The Scandinavian airline SAS said that approximately four percent of the total number of flights scheduled for September and October had been cancelled, as reported on SchengenVisaInfo.com.
The airline has been presented with a number of strikes over the past few months due to pilots enduring overtime as well as demand for better pay. The Scandinavian airline SAS pilots had undergone a 15-day strike in July which cost the airline more than $145 million at the time and affected 3,700 flights during their busiest summer season.
Is the Scandinavian airline impacted due to pilot strikes?
The Scandinavian airline has recently announced the cancellation of 1700 for the next two months and customers have been informed and re-booked to other flights.
“It is the effects from the strike but also delayed deliveries of aircraft and some other factors,” the spokesperson said.
Only a day after the strike was launched, the Scandinavian group SAS filed for protection. Nonetheless, the government of Sweden has declined the request for more cash due to the current global economic situation, whereas Denmark has said that it might take away some debt and inject funds provided that SAS founds support from other investors too.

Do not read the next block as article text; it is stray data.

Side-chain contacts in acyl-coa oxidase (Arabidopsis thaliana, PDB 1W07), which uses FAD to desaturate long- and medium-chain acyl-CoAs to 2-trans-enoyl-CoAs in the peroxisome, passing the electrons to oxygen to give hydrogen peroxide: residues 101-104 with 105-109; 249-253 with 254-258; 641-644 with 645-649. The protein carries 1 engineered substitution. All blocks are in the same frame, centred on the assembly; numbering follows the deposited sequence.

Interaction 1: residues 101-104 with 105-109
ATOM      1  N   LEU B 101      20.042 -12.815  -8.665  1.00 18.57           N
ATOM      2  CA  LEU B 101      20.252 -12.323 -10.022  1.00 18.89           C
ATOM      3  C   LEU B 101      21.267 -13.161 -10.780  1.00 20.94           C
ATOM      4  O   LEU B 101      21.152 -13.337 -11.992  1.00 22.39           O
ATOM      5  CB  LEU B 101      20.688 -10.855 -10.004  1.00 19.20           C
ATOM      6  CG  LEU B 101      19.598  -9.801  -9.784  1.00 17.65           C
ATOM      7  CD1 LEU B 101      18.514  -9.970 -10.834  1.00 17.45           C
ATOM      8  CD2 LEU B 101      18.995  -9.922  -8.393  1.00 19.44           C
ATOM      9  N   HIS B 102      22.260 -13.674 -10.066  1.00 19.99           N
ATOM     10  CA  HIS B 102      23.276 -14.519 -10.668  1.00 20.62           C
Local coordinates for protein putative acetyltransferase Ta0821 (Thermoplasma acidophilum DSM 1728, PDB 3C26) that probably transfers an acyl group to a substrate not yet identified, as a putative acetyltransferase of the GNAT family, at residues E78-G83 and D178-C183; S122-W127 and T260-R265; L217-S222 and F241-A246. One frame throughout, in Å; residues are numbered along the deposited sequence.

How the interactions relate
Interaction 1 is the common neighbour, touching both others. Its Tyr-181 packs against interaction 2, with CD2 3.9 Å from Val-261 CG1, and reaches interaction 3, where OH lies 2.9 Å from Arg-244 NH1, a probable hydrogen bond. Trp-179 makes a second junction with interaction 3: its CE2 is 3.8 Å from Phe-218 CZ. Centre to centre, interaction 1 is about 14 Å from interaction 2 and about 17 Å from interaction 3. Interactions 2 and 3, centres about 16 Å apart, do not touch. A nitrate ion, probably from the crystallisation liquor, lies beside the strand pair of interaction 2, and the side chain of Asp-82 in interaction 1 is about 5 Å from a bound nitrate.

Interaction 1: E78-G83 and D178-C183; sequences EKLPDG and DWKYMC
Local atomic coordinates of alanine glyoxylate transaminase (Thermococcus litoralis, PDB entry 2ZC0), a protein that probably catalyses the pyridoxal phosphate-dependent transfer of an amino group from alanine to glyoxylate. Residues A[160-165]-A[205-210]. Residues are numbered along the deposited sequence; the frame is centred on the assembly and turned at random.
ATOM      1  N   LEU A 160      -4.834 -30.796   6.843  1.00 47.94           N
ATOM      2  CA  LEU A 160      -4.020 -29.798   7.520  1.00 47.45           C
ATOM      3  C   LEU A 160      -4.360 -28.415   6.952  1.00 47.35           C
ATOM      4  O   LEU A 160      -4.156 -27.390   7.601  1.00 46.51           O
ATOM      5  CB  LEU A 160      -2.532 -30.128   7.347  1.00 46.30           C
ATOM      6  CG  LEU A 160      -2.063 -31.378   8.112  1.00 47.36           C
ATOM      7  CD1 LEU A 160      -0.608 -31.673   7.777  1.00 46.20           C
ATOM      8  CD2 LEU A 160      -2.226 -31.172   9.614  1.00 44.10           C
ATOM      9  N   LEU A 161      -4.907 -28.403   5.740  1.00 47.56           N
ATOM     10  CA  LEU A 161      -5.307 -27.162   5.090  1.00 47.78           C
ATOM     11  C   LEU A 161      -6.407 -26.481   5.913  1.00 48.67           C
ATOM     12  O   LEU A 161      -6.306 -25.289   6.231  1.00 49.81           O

SAS voluntarily filed for Chapter 11 bankruptcy on July 5th with a U.S. private equity firm, Apollo Global Management. In the USA, Chapter 11 is a mechanism allowing a company to restructure its debts under court supervision. The Scandinavian airline SAS said,
“Operations and flight schedule are unaffected by the Chapter 11 filing, and SAS will continue to serve its customers as normal.”
The strike has also been due to the shortage of pilots as many were laid off during the start of the pandemic as airlines could not afford to keep all their pilots on a consistent payroll when travel was at a standstill for months on end. Re-hiring has been an issue at airports across the world as many airlines did not prepare for the potential of how busy the summer period would get post-pandemic.
The Scandinavian airline said that the strikes haven’t had an impact on the current demand for air travel as the summer season slowly dies down.
Will SAS be able to pay off its debts and survive its current insolvency? Let us know in the comments.